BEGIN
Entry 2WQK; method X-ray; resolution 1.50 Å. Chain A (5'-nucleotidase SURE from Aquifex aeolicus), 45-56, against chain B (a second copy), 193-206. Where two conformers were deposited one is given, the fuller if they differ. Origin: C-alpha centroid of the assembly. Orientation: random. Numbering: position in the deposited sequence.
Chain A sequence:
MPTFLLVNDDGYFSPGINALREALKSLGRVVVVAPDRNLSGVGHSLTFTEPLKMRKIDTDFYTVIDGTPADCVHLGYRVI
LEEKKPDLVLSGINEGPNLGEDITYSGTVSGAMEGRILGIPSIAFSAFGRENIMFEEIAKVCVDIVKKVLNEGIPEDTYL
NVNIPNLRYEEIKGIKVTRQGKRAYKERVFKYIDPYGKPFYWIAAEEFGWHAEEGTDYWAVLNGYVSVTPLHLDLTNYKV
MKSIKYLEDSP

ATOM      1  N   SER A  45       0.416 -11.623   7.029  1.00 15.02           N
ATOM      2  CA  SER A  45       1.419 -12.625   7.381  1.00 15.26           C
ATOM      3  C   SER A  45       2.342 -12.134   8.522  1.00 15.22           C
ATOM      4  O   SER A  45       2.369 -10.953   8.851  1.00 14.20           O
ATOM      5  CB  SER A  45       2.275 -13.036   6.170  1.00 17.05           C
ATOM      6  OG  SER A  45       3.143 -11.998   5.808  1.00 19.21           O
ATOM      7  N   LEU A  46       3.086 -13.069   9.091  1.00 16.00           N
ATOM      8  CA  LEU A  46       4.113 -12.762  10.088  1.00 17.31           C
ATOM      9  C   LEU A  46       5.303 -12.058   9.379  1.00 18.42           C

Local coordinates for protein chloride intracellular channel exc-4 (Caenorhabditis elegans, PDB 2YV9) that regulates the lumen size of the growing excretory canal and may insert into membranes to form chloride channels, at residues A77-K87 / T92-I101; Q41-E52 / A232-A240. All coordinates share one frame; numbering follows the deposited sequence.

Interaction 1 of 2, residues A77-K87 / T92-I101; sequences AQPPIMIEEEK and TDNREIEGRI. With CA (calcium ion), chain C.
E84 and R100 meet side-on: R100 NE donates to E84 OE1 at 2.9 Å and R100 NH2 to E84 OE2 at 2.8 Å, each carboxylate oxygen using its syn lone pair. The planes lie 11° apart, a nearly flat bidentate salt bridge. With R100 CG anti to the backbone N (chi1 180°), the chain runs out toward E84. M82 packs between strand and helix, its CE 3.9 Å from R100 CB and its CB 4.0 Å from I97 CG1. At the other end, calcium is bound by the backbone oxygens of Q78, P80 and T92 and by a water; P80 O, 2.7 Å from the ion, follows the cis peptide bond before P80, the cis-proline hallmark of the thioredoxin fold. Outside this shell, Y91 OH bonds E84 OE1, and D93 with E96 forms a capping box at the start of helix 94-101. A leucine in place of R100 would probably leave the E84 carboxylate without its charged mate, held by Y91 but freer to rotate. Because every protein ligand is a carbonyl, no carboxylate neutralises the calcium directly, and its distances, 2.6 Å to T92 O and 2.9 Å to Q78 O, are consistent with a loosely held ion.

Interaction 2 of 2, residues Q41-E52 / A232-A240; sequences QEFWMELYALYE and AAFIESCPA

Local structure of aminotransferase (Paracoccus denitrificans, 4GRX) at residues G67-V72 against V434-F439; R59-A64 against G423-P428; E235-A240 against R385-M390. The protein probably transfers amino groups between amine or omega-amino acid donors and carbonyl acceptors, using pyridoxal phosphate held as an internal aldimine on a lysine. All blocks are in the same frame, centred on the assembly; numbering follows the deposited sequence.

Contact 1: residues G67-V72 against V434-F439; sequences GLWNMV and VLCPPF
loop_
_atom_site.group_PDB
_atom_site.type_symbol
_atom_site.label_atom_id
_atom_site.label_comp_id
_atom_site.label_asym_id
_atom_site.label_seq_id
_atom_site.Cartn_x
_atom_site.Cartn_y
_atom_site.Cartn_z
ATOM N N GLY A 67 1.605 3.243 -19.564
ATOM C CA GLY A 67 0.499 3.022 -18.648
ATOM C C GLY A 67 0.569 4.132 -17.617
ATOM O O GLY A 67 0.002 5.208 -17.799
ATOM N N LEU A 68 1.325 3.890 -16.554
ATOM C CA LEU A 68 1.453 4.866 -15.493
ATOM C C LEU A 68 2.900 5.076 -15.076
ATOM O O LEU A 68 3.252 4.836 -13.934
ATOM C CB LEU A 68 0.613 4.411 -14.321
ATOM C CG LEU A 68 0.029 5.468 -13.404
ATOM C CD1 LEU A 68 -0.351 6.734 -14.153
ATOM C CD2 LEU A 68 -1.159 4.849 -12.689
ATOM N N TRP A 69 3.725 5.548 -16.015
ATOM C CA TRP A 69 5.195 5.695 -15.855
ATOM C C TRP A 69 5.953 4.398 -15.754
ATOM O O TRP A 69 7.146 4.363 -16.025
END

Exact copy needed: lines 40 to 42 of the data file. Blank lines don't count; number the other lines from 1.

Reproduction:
ATOM C CB LEU A 68 0.613 4.411 -14.321
ATOM C CG LEU A 68 0.029 5.468 -13.404
ATOM C CD1 LEU A 68 -0.351 6.734 -14.153